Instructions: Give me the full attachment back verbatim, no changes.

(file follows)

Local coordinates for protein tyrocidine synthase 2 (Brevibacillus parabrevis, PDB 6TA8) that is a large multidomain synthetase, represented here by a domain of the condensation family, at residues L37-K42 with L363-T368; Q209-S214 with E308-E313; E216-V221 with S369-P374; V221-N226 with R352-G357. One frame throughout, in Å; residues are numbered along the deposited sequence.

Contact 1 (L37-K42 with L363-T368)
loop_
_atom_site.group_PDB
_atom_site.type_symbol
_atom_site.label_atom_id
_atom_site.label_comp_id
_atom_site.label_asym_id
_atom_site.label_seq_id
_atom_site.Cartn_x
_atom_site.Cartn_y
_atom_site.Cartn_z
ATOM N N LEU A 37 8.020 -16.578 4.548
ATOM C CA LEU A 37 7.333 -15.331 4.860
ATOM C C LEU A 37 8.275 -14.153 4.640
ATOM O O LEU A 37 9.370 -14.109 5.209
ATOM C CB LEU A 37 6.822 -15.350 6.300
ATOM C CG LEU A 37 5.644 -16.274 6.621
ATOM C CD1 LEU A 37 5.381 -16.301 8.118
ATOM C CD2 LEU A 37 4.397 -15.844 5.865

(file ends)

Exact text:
Local coordinates for protein tyrocidine synthase 2 (Brevibacillus parabrevis, PDB 6TA8) that is a large multidomain synthetase, represented here by a domain of the condensation family, at residues L37-K42 with L363-T368; Q209-S214 with E308-E313; E216-V221 with S369-P374; V221-N226 with R352-G357. One frame throughout, in Å; residues are numbered along the deposited sequence.

Contact 1 (L37-K42 with L363-T368)
loop_
_atom_site.group_PDB
_atom_site.type_symbol
_atom_site.label_atom_id
_atom_site.label_comp_id
_atom_site.label_asym_id
_atom_site.label_seq_id
_atom_site.Cartn_x
_atom_site.Cartn_y
_atom_site.Cartn_z
ATOM N N LEU A 37 8.020 -16.578 4.548
ATOM C CA LEU A 37 7.333 -15.331 4.860
ATOM C C LEU A 37 8.275 -14.153 4.640
ATOM O O LEU A 37 9.370 -14.109 5.209
ATOM C CB LEU A 37 6.822 -15.350 6.300
ATOM C CG LEU A 37 5.644 -16.274 6.621
ATOM C CD1 LEU A 37 5.381 -16.301 8.118
ATOM C CD2 LEU A 37 4.397 -15.844 5.865